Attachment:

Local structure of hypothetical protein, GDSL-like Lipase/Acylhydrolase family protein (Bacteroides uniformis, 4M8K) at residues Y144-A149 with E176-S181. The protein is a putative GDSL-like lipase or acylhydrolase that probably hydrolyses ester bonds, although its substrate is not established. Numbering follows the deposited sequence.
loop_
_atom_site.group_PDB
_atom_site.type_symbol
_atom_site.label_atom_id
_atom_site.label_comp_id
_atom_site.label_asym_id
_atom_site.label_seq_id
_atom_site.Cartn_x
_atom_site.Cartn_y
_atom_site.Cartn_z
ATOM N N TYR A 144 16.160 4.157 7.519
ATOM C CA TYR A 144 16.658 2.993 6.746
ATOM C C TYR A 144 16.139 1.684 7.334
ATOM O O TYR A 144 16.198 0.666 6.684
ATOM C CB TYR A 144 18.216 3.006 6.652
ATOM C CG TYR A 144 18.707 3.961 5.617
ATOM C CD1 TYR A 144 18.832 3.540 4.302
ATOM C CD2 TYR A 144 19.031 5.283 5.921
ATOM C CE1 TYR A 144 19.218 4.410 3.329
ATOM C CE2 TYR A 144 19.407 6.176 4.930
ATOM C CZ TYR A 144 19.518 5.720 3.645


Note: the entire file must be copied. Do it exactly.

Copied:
Local structure of hypothetical protein, GDSL-like Lipase/Acylhydrolase family protein (Bacteroides uniformis, 4M8K) at residues Y144-A149 with E176-S181. The protein is a putative GDSL-like lipase or acylhydrolase that probably hydrolyses ester bonds, although its substrate is not established. Numbering follows the deposited sequence.
loop_
_atom_site.group_PDB
_atom_site.type_symbol
_atom_site.label_atom_id
_atom_site.label_comp_id
_atom_site.label_asym_id
_atom_site.label_seq_id
_atom_site.Cartn_x
_atom_site.Cartn_y
_atom_site.Cartn_z
ATOM N N TYR A 144 16.160 4.157 7.519
ATOM C CA TYR A 144 16.658 2.993 6.746
ATOM C C TYR A 144 16.139 1.684 7.334
ATOM O O TYR A 144 16.198 0.666 6.684
ATOM C CB TYR A 144 18.216 3.006 6.652
ATOM C CG TYR A 144 18.707 3.961 5.617
ATOM C CD1 TYR A 144 18.832 3.540 4.302
ATOM C CD2 TYR A 144 19.031 5.283 5.921
ATOM C CE1 TYR A 144 19.218 4.410 3.329
ATOM C CE2 TYR A 144 19.407 6.176 4.930
ATOM C CZ TYR A 144 19.518 5.720 3.645